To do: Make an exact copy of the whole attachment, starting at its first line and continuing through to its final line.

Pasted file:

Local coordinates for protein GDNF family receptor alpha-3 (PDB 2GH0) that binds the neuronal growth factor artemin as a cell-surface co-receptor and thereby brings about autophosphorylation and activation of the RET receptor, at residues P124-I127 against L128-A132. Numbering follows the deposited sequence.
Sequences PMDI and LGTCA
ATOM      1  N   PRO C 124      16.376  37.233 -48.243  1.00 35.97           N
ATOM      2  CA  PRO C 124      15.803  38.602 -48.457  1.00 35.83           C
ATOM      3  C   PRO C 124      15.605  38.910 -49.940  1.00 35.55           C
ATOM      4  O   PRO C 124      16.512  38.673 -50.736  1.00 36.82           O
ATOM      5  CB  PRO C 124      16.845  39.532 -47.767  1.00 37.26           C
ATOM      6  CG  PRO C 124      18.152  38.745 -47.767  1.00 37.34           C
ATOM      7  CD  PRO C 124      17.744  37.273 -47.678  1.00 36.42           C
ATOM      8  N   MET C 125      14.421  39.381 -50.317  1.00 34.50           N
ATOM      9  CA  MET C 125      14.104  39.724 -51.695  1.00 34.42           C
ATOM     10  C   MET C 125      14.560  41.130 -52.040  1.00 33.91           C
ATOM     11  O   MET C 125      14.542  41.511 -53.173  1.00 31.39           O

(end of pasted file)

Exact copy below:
Local coordinates for protein GDNF family receptor alpha-3 (PDB 2GH0) that binds the neuronal growth factor artemin as a cell-surface co-receptor and thereby brings about autophosphorylation and activation of the RET receptor, at residues P124-I127 against L128-A132. Numbering follows the deposited sequence.
Sequences PMDI and LGTCA
ATOM      1  N   PRO C 124      16.376  37.233 -48.243  1.00 35.97           N
ATOM      2  CA  PRO C 124      15.803  38.602 -48.457  1.00 35.83           C
ATOM      3  C   PRO C 124      15.605  38.910 -49.940  1.00 35.55           C
ATOM      4  O   PRO C 124      16.512  38.673 -50.736  1.00 36.82           O
ATOM      5  CB  PRO C 124      16.845  39.532 -47.767  1.00 37.26           C
ATOM      6  CG  PRO C 124      18.152  38.745 -47.767  1.00 37.34           C
ATOM      7  CD  PRO C 124      17.744  37.273 -47.678  1.00 36.42           C
ATOM      8  N   MET C 125      14.421  39.381 -50.317  1.00 34.50           N
ATOM      9  CA  MET C 125      14.104  39.724 -51.695  1.00 34.42           C
ATOM     10  C   MET C 125      14.560  41.130 -52.040  1.00 33.91           C
ATOM     11  O   MET C 125      14.542  41.511 -53.173  1.00 31.39           O